Tamara Y. Walker’s Second Life: Serving Others and Advocating for Change

Tamara Y. Walker

Most people only get one life, but Tamara Y. Walker got two.

After being diagnosed with Polycystic Kidney Disease at age 25 and going into organ failure at 38, Tamara’s life changed completely. She had to receive regular dialysis treatments and navigate the complex process of being listed for a transplant

“It was overwhelming with everything all at once,” Tamara said. “I had to go through the evaluation stage so I was focused on making sure I was healthy enough for a transplant, and praying that I could be on the list.”

While on dialysis, Tamara saw a Georgia Transplant Foundation flier on the wall of the clinic. Although her health at the time didn’t permit her to attend the GTF event, she encountered GTF again when the financial counselor at her transplant center recommended she participate in the Transplant Fundraising Program.

“In order for me to be listed for a transplant I had to do some fundraising, so the center recommended I reach out to Georgia Transplant Foundation,” Tamara said. “There were classes and we did gospel concerts, yard sales, and lots of events that my family helped me out with.“

After her transplant the next year, Tamara resolved to go to the event she had missed out on while on dialysis, GTF’s annual Trends in Transplant conference. It was there that she learned about The Mentor Project. Tamara signed up to be a mentor, and after completing her training she was connected with her new mentee Shante Byrd.

Tamara and Shante

“She just needed assistance, a listening ear, throughout her post-transplant journey,” Tamara said. “Shante and I became friends. I don’t know if that’s unusual. [Now] we volunteer with Georgia Transplant Foundation together.”

From there, Tamara stayed involved with The Mentor Project. She knew exactly what the patients were going through, and she wanted to be there to support them as mentees.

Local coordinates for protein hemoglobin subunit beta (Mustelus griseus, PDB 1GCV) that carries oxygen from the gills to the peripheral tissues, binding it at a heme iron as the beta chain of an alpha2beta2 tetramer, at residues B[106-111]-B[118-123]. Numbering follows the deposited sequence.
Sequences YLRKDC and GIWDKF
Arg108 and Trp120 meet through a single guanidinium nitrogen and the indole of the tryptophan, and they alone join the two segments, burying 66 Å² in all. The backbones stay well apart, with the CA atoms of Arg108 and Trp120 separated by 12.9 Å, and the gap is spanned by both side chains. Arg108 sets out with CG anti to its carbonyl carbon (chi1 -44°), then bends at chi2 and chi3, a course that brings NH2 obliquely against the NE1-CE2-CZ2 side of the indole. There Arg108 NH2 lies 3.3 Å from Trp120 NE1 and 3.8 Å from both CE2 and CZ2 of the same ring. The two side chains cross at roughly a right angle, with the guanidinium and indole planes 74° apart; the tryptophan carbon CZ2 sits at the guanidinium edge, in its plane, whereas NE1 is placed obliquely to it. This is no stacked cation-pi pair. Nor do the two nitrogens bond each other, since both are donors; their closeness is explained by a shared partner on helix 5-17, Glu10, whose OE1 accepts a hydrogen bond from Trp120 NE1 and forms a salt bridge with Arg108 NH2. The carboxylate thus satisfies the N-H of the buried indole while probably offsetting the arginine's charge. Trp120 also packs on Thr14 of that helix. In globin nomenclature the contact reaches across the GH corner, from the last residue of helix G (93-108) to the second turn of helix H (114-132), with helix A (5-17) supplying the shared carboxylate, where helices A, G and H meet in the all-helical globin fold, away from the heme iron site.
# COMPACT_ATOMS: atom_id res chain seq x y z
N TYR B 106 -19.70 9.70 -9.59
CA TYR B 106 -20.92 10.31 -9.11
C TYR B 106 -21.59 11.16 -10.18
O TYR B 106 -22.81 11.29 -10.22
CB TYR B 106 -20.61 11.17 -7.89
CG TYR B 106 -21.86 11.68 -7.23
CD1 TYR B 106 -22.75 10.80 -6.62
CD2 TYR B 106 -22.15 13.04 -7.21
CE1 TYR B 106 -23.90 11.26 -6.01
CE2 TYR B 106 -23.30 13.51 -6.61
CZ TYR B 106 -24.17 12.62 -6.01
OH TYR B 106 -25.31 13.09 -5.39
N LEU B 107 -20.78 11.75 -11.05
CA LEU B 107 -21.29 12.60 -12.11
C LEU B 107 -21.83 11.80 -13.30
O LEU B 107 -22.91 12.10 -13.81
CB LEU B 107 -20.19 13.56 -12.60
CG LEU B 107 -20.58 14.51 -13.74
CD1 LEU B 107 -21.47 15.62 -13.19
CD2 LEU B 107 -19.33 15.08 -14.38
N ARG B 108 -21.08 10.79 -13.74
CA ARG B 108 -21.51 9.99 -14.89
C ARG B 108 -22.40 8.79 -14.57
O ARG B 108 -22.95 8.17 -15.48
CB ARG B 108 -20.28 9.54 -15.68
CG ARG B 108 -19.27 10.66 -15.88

“A lot of the mentees just want someone who will listen to them. [Transplantation] is a lot to go through, it’s life changing. Your family might not be on board because they’re not familiar with this either,” Tamara said. “For anyone walking through what I was going through, I will continue to do this. I like to help.”

Though Tamara continues to volunteer for The Mentor Project, her work doesn’t end there. She advocates to lower costs for post-transplant medication, attends GTF’s virtual support groups, and volunteers for several other organizations serving the kidney and transplant communities.

“This is my second life. I’ve got a second chance at life. What I want to do now is volunteer,” Tamara said. “I want to give my time and help someone else who’s going on the same journey and feeling the same discouragement that I felt along the way.”

Tamara believes that staying connected to people who have been through the same experience is hugely beneficial.

“There can be lots of discouragement, depression at times, and then sometimes you just don’t know which way to turn. It’s very important to reach out to others who have been there and are going through the same journey,” Tamara said. “I’m dedicating [my second life] to volunteering and mentoring others because I didn’t have that.”

Tamara isn’t planning to waste any of her second chance at life, and she encourages fellow transplant patients to reach out and get connected within the community.

“I’ve benefited from Georgia Transplant Foundation so much, the mentorship program, the fundraising. I’m happy that GTF is here to assist us,“ Tamara said. “Georgia Transplant Foundation and the [transplant] community are here to help. That’s what they’re here for.”